Conifers are currently being removed by hand and also by machinery from aspen stands on many federal and private lands in the West. Often, this management approach is much safer than a prescribed fire. Land managers may decide to burn an aspen grove where there there have been no natural fires for a long time and/or where conifers and other vegetation are invading the grove. The intentional, managed use of fire is called a "prescribed burn". A manager must be careful with fire because prescribed fires can become too hot or smolder for too long a time. When this occurs, the fire can overheat the roots, kill the sprouts, and/or sterilize the soil, resulting in the aspens' death. Over time, the aspen suckers in a grove that emerge following a fire will slowly thin themselves. After 20 or 30 years, the aspen grove will have just about as many aspen trees as it did before the fire.

feller-buncher cutting conifers in an aspen stand. Conifers are removed with machinery, a feller-buncher. Note the aspen sprouting in the foreground. Eagle Lake Ranger District, Lassen National Forest. Photo by T. Rickman.

area that was treated with prescribed fire displaying the burned, dead conifers and abundant aspen sprouting. The results of a prescribed fire on the Fishlake National Forest, Utah. Photo by B. Campbell.

CCC crew member cutting conifers with a chainsaw. Conifers are cut to be removed from an aspen grove. Photo by H. Haaziq.

feller-buncher cutting and stacking conifers for removal in an aspen stand. All the conifers can be removed, without removing any of the aspens in the stand. Eagle Lake Ranger District, Lassen National Forest. Photo by T. Rickman.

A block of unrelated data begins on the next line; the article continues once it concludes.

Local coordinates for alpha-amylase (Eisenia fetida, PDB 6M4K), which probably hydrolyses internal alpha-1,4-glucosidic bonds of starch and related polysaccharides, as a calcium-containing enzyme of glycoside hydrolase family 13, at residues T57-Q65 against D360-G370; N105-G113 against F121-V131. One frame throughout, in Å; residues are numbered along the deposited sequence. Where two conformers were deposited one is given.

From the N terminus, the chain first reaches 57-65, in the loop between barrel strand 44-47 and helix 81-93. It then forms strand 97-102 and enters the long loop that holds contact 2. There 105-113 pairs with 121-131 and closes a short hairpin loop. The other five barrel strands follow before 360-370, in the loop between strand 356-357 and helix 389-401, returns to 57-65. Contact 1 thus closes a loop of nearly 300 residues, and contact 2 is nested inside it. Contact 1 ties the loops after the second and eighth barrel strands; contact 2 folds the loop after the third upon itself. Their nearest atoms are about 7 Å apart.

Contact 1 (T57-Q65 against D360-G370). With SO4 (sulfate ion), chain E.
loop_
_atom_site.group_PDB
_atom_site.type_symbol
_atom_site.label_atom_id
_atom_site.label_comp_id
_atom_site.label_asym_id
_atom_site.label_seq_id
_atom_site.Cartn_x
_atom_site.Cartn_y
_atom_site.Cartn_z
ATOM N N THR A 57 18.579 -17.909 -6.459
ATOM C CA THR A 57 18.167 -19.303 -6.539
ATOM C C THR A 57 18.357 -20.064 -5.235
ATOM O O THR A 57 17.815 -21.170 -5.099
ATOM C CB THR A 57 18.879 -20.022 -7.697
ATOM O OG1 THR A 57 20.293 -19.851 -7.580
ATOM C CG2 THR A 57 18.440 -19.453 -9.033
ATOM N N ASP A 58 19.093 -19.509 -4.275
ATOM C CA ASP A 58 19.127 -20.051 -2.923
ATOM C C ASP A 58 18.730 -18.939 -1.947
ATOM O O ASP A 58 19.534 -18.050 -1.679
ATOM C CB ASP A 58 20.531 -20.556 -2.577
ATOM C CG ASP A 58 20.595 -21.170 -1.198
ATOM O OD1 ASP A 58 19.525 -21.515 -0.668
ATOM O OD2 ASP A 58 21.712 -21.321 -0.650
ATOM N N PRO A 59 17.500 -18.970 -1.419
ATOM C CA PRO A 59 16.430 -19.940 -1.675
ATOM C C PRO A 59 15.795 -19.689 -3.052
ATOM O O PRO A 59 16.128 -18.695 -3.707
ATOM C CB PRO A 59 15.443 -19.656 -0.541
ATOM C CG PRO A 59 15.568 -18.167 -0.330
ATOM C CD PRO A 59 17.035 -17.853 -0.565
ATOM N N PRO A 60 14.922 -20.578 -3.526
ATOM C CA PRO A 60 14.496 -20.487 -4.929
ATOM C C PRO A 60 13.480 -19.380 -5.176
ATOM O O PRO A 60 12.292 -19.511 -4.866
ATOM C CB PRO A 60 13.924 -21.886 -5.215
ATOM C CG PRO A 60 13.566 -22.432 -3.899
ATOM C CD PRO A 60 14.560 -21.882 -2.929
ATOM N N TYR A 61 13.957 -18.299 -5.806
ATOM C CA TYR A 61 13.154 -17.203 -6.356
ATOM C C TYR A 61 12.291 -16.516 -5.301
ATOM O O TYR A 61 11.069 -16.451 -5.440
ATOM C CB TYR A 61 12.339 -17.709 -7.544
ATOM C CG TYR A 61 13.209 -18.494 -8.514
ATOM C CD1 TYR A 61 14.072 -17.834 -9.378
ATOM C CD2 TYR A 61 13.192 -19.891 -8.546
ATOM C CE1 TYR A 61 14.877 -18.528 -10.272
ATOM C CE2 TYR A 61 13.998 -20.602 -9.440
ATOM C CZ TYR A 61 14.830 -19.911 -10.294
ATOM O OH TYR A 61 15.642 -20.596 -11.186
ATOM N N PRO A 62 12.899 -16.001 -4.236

aspen stand where the conifers have been cut and removed. After the conifers are cut out of an aspen grove, it takes awhile before the aspen will start to sprout. Photo by T. Rickman.

When conifers in the grove are removed by hand, the cut conifers are dragged to the outside of the grove. Removal of the conifers allows more sunlight to reach the ground and stimulate the aspen suckers to sprout. Removing the conifers allows more water to become available to the aspen grove and the surrounding ecosystem.

Machinery is used to remove the conifers from aspen groves by picking up the logs that would be too heavy to remove by hand. These mechanically removed conifers are also removed from the grove so that the increase in sunlight and water can help the suckers sprout and grow. If the driver of the machine is careful, all the conifers can be removed without removing any of the aspen trees in the stand.

Aspen suckers may take awhile to sprout after the conifers are removed from an aspen grove. Resource specialists have found that it can sometimes take three to four years before the aspen will start to sprout after conifer removal.

Managing aspen involves taking advantage of the species characteristics to provide for its continuation. It can be managed for several values at once. While enhancing one value such as retaining the aspen community, other values will also benefit, such as habitat, forage, and esthetics. To retain an aspen grove, potentially competing vegetation that has become established in the grove needs to be removed, the adjoining seed sources of the invaders may also be removed, and aspen sprouting must be stimulated by the activity. The management techniques used to achieve these ends depends upon the degree of competition and on the successional stage of the existing aspen stand.